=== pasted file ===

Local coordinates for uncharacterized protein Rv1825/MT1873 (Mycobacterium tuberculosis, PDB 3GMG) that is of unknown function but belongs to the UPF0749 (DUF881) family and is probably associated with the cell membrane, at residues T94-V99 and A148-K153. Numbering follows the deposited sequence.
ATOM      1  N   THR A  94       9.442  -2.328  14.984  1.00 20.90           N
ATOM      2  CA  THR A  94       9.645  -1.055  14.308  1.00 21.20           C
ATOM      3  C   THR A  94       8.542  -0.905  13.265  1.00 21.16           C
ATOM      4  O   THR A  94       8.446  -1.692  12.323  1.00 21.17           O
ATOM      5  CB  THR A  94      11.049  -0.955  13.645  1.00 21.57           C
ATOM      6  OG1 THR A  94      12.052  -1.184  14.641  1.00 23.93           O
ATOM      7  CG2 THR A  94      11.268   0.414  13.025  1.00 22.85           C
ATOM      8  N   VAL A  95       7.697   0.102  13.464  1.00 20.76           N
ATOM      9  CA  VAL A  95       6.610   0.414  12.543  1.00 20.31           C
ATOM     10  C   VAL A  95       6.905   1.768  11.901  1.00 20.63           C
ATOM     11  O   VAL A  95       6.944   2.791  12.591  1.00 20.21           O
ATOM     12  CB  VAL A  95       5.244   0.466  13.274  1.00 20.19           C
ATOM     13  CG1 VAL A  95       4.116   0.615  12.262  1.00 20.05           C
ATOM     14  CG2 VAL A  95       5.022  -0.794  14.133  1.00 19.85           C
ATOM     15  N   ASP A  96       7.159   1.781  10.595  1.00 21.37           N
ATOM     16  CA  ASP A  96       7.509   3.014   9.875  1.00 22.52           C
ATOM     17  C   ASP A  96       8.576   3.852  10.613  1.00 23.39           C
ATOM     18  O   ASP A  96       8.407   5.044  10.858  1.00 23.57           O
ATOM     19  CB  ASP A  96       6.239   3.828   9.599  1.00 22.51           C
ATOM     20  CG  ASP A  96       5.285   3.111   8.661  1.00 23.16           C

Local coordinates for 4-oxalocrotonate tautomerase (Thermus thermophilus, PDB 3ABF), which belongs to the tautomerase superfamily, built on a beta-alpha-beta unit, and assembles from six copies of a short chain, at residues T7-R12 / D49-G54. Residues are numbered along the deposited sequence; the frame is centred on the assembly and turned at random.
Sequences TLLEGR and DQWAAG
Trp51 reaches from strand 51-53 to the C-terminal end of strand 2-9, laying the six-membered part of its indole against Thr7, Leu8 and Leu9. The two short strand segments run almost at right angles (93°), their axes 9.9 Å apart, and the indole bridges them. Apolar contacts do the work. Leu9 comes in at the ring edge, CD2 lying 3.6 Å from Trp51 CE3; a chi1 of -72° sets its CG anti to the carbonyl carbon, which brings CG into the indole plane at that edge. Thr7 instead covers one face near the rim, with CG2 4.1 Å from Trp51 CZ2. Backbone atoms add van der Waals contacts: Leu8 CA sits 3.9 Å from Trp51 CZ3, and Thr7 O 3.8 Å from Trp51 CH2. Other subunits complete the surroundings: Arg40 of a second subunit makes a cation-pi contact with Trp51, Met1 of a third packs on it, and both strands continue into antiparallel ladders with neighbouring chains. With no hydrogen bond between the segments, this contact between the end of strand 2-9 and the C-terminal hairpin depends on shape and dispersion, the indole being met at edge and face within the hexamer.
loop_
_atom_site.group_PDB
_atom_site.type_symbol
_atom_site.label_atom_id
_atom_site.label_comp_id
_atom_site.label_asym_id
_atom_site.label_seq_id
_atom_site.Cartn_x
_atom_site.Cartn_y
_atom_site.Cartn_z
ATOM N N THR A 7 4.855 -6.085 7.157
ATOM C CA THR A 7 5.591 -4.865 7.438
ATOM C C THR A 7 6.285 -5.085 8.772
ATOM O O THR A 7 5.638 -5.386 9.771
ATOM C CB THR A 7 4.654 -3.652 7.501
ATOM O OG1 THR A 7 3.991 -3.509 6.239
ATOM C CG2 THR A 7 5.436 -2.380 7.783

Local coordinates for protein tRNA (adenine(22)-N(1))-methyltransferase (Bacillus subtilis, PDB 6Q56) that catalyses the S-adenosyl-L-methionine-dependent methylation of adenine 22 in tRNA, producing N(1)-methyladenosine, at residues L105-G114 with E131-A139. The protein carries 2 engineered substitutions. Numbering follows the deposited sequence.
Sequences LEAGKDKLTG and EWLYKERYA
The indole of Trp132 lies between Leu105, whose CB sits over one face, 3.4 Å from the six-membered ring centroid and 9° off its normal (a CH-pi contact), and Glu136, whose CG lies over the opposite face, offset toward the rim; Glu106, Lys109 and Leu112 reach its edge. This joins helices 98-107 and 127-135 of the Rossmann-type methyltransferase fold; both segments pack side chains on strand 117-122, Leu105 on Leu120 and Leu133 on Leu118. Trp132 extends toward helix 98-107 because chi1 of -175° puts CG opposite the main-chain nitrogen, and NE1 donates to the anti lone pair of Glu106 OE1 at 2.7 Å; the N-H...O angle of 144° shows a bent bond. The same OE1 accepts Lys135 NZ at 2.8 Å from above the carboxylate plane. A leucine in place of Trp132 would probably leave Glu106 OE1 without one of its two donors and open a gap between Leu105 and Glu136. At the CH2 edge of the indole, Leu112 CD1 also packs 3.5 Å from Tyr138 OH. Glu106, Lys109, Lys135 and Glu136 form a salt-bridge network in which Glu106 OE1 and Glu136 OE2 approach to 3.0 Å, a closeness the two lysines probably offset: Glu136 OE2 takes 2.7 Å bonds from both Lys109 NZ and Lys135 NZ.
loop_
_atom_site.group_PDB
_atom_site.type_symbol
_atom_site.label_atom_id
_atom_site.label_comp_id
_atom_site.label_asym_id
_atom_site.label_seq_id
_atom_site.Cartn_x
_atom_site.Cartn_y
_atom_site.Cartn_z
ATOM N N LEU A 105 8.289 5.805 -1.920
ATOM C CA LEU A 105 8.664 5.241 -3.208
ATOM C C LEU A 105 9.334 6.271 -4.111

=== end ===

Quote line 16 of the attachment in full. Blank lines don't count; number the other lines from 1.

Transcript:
ATOM     15  N   ASP A  96       7.159   1.781  10.595  1.00 21.37           N